Research-related activities in community-based child health services
Title. Research-related activities in community-based child health services.
Aim. This paper is a report of a study to describe current research-related activities within community-based child health services in a large urban health service.
Background. In recent years, increased participation in research-related activities has accompanied implementation of evidence-based practice in hospital-based services. Little is known about participation in these activities in community-based health services.
Methods. We undertook a descriptive study of current research-related activities by staff working in community-based child health services in an urban setting in Australia in 2006–2007. Research-related activities were defined as reflective practice, quality improvement, evaluation and research.
Results. Staff reported that research-related activities usually comprised reflective practice or quality improvement. These activities worked best when there were sufficient staff within teams and a stable environment. Evaluation was confined to activities closely related to quality improvement. Participation in research was limited. Our consultation revealed a need for sustained investment to build organizational and workforce capacity, and resource support and infrastructure to encourage participation in research-related activities.
Conclusion. Increased focus on evidence-based practice has created expectations that community-based child health service staff will utilize and contribute to research evidence. Whilst there is interest among community-based child health service staff in participating in research-related activities, investment in leadership, skill development, infrastructure, resource and novel ways to enhance research output within these services are needed to increase participation in research-related activities, and the evidence base for community-based child health services.
What is already known about this topic
- •There is an expectation that staff working in community-based child health services will participate in research activities and contribute to building a research evidence base for this sector.
- •Current levels of participation in research-related activities and the opportunities and barriers for increased participation within a large urban health service have not been explored.
What this paper adds
- •There was limited participation in research-related activities in the community-based child health services.
- •Barriers to participation include structural changes within services, skills and co-ordination and sharing of information.
- •The evidence-based practice movement has had limited influence in this setting.
Evidenced-based practice (EBP) is a term that is applied to the use of research findings by healthcare professionals in their clinical practice to inform clinical decisions, actions and interactions with clients. EBP emerged in the acute medical care setting in the early 1990s as a tool for clinicians to enable them to use expanding research evidence effectively to address issues of clinical concern (Sackett et al. 1996, Sackett & Wennberg 1997, Christakis et al. 2000). In practice, EBP is a method of collating the best available scientific evidence, supplementing this with a consensus of clinical expertise, and taking into account patient preferences and available resources, to determine the ‘best’ approaches to clinical care (Sackett et al. 1996, DiCenso et al. 1998, Kerridge et al. 1998, Kitson 2001). Uptake in clinical settings has been supported by the development and dissemination of training packages in EBP, conduct of an increasing number of research summaries and systematic reviews to support EBP through local, national and international organizations including the Cochrane Collaboration and the Joanna Briggs Institute, and development of EBP guidelines to guide the management of common clinical conditions (Sackett et al. 1996, Ring et al. 2006). EBP is particularly suited to acute care, where treatment is often based on defined procedures or medication regimes followed up over relatively short-time frames. In clinical settings, interest in EBP has also contributed to a rapid increase in research-related activities, including randomized trials of treatments in nursing practice (Kitson 2001, Winch et al. 2002, Cleary et al. 2005, Jones 2005).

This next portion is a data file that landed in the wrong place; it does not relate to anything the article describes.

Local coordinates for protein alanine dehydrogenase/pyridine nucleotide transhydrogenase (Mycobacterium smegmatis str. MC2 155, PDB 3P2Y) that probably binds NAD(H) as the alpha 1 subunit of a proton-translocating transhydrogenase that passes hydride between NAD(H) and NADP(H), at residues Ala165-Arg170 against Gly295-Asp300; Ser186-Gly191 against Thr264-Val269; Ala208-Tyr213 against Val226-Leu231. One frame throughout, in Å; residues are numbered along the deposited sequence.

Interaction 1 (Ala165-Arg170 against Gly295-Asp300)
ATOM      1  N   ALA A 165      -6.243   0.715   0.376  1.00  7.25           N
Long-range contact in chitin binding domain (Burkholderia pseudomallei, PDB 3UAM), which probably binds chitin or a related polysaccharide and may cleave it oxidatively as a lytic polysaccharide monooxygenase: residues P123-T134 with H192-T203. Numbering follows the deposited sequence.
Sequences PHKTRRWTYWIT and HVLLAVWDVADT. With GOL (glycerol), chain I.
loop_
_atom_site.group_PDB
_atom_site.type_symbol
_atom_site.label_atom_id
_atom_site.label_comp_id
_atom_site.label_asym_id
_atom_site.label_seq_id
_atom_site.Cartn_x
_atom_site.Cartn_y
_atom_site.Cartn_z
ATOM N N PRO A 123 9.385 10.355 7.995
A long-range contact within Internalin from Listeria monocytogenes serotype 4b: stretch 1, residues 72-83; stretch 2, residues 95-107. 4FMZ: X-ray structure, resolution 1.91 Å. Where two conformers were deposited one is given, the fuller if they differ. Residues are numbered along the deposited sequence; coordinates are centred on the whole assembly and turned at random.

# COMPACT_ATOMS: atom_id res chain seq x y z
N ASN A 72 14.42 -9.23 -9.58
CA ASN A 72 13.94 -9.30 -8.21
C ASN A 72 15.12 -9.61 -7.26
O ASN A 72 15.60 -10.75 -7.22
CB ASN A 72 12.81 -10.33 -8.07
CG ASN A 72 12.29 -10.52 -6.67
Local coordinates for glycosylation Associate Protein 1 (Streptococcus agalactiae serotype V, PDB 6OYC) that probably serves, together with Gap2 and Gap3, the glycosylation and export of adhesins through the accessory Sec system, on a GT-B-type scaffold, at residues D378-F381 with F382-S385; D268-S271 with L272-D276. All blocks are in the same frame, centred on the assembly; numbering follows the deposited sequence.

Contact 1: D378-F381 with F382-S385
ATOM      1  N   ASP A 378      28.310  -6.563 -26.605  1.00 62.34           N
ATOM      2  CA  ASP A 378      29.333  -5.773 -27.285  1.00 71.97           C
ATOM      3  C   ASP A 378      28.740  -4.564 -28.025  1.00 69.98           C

The adoption of EBP has been accompanied by a debate about the types and sources of evidence on which practice should be based, and how knowledge is generated and used. There is increasing recognition of the value of multiple types of knowledge, including technical and propositional knowledge associated with research; ‘internal evidence’ from systematically obtained performance, quality and evaluation activities and non-propositional knowledge from clinical experience, including critical reflection, externalization and exploration of practice (Rycroft-Malone et al. 2004). In areas of healthcare practice where the technical and propositional research base is traditionally low, there is a need to increased activity to develop these multiple forms of evidence to inform EBP.
Community-based child health services (CBCHS) in Australia are a part of public health services and are responsible for providing nursing and allied health care to infants and children within the community. They largely operate separately from the hospital (inpatient) system and provide a range of services to infants, children and their families, including well-baby screening, physical and psychological health care and parenting advice. Whilst much is known about the utilization of research and barriers to this (see, e.g. Estabrooks et al. 2003, Meijers et al. 2006), in these settings there is little information about research-related activities occurring within the day-to-day work of CBCHS, how or in what circumstances research and other evidence-generating activities are being undertaken, or the impact of the EBP movement on implementation of research-related activities within CBCHS. In healthcare services, it is generally assumed that strategies used to implement EBP in acute settings would be taken up in community-based settings and that there would be adequate investment in resources in these settings to support implementation.